An interface defines the outward appearance of an encapsulated class. This refers to the way a class appears to the rest of the program and is not to be confused with a GUI.

Beginning programmers usually encounter their first interface in the context of action events.

To make use of an event the event interface is implemented in the class header as follows:

public class Example extends Applet implements ActionListener

In our Java course students are not expected to write their own interfaces, but if you do need to this example explains how.

public interface ExampleInterface

void interfaceMethod1();


Notice that the word class is missing from the description and the methods within the interface are not declared as public or private, because they are implicitly public.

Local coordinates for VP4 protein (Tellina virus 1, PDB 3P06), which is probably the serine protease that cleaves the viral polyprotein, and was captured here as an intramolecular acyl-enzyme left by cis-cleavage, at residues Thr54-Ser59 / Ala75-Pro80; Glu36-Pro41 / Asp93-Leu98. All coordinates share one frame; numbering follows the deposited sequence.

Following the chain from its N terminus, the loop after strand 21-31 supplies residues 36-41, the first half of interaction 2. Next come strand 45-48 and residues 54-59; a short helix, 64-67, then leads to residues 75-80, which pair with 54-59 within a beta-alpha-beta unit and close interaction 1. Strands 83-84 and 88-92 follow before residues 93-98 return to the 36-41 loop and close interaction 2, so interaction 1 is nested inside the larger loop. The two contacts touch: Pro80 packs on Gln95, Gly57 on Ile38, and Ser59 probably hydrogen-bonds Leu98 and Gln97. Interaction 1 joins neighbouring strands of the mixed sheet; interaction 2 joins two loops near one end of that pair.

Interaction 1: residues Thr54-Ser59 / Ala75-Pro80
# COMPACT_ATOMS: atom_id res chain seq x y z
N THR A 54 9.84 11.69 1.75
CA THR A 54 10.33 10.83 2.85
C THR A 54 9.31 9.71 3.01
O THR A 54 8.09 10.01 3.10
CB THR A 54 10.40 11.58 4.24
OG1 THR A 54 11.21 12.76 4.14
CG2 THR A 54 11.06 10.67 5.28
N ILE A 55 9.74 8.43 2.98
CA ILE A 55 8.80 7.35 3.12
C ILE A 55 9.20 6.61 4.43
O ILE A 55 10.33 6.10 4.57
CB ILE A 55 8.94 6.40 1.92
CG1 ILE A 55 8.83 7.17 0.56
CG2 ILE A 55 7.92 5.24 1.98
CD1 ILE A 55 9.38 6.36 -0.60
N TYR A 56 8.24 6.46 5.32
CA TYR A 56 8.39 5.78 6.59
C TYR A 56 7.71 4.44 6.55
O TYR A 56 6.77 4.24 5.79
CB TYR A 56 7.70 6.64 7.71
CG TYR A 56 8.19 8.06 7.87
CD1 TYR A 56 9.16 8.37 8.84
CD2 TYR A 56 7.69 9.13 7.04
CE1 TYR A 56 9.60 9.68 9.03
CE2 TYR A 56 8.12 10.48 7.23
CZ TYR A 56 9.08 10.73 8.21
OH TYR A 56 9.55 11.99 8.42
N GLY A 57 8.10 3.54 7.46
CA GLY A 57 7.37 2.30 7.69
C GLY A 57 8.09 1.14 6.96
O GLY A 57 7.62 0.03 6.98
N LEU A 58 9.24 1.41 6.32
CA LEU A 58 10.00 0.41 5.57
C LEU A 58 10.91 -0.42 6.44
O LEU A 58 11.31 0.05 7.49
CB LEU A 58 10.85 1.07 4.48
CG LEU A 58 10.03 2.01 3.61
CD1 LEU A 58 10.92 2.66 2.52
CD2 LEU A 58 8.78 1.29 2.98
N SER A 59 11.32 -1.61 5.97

An interface only contains method names and parameters. This is because it is only an interface for a class. The methods themselves will be written in the class this is the interface for. IN other words an interface only specifies the methods that are needed, the outward appearance of the class.

This diagram summarizes:


In this example the interface Movable is implemented by two classes with their own implementations of the methods. So interfaces allow for programming a selection of classes which all share the same outward appearance, simplifying the structure of a package.

Interfaces and Abstract Classes

It is easy to confuse interfaces with abstract classes. This slideshare provides more detail on these two concepts.

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